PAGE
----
The great conservative activist and Louisiana native Richard Viguerie has long held a question forth as a standard for Republican politicians seeking to earn conservative support.
That question is “Does he walk with us?”
What does this mean? It means that any politician worth his salt can craft a message, or hire consultants to craft it and then parrot their work on the trail, designed to attract an audience of his choosing. More meaningful, and more important, is whether that politician can demonstrate through a record of actual deeds that he is who he says.
Because conservatives, more than any other ideological group, know that politicians are generally a sorry lot when it comes to honesty and sincerity. Conservatives are shined on and betrayed more than anyone else in American politics – other than perhaps the black community, but that analysis is a separate post in itself.
And therefore, someone coming along and whispering sweet nothings in our ears should perhaps give us warm feelings, but certainly not our votes. For those, we should demand as Viguerie does to see the record.
Have you walked with us?
This is the problem with Donald Trump. Donald Trump has no history of walking with conservatives. None.
I like a lot of what Trump has done and said in this campaign, before his boorishness and egomania drove him off a cliff in the past month. I like that he took a sledgehammer to the political correctness that has strangled American politics in the past 20 years and has made bad Republican candidates worse in national elections. I like that he made it acceptable to question America’s wholesale immigration policy which is making the assimilation of immigrants more and more difficult and shooting holes through our long-held cultural consensus. And I like that he’s exposed the mainstream media, whose grasp around the throat of American electoral politics has been absolute since the Reagan years, for a collection of absurd mediocrities and sheepish regurgitators of baseless conventional wisdom.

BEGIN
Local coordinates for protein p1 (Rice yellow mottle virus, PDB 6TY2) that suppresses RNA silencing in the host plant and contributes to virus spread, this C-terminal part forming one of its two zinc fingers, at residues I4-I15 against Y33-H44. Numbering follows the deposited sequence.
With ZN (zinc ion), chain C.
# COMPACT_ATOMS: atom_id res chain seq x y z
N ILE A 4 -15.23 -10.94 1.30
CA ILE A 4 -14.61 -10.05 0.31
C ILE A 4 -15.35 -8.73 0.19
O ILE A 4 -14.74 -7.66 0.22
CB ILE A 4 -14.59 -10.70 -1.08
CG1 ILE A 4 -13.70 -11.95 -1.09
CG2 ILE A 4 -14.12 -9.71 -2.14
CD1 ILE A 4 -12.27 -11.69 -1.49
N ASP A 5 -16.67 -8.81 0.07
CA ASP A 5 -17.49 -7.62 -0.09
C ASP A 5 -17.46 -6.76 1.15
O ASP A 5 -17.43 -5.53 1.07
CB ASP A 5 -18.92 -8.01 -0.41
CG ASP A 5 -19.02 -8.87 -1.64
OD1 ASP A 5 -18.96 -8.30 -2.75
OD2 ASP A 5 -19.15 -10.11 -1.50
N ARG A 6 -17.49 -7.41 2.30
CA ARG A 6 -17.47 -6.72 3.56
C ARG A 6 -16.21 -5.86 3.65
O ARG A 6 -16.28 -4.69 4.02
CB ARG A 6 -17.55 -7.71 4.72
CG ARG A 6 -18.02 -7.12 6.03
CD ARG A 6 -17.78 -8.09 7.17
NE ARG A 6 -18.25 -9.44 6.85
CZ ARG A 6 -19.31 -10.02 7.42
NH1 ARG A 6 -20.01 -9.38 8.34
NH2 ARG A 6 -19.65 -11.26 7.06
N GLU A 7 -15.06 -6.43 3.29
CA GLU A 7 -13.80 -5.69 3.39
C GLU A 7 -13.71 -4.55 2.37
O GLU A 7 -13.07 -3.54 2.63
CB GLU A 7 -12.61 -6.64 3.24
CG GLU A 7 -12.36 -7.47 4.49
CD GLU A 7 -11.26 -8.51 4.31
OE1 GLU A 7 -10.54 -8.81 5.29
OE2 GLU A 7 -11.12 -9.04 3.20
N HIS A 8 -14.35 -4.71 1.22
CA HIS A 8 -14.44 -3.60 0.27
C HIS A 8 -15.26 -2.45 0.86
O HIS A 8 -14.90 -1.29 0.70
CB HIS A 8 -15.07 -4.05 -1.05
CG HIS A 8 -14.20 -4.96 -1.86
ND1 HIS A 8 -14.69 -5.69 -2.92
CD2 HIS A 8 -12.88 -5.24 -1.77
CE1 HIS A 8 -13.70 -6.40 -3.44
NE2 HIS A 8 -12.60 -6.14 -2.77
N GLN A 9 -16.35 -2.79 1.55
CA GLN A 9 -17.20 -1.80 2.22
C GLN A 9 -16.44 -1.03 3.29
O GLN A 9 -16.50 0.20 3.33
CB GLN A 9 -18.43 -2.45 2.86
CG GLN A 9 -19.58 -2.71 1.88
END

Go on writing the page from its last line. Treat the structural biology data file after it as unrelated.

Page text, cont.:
All of those things I like. What Trump has done to the established order of things in Washington, I like. His effect is salutary, and it was necessary for someone to do it. We have, as a country, been strangled by our political and media elite in a similar way to that of Europe, only slower.
But this does not mean Trump walks with us.
Where is the record of Donald Trump having actually done anything to back his rhetoric?
He says he’s pro-life. Show me where he’s ever proved it. I see evidence he’s pro-abortion; statements he made to that effect aren’t hard to find. His sister is a judge in New Jersey who once upheld the grotesque practice of partial-birth abortion, and Trump said she’d make a wonderful Supreme Court justice. When he now says he’s pro-life, I want to see proof. Show me the million-dollar check he’s written to a pro-life organization. Show me where Trump is paying for the legal defense of, say, David Daleiden – who was indicted in Houston for committing the sin of investigative journalism in producing those Planned Parenthood videos. Show me where Trump has taken on the cause of promoting adoption rather than abortion.
He says he’s for the little guy. Is that so? For all the hot air he releases over trade and how the Chinese are stealing American jobs, and this is by no means a position devoid of merit, what Trump offers is a trade war with the Chinese. What happens in a trade war with China? The little guy who has a job working for an American company exporting products to China – perhaps he’s a coal miner, or perhaps even a farmer – is now out of work. And the working-class folks who shop at Wal-Mart now can’t afford anything there because of the tariffs Trump would impose. Consider that when you also consider Trump’s history. The little guy? How about Vera Coking, the Atlantic City widow Trump waged a years-long war against because she wouldn’t sell her house to him in furtherance of his plan to park limousines for his strip club and casino on that land. Trump bought the local politicians, who tried to use eminent domain to take Mrs. Coking’s house away, and still defends that abuse. That’s how much Trump actually cares about the little guy.
Cares about veterans? Last night Trump held an event which purportedly raised some $6 million for veterans, but the event wasn’t sponsored by any the veterans’ groups you’ve heard of. Instead, the $6 million was collected by Trump’s personal charitable foundation. He says he’ll pass it along to the vets, and hopefully he will. But in the past, Trump has given a grand total of $57,000 to veterans’ causes while having deposited more than twice that amount in the coffers of the Clinton Foundation. Not to mention Trump’s forays into the writing of op-eds doesn’t contain much in the way of arguing for things like 2nd Amendment rights, or tax relief for the middle class, or smaller government, but instead what moved him was the urgency of removing the licenses of disabled veterans to serve as street vendors on 5th Avenue. He publicly spoiled for that cause for more than a decade.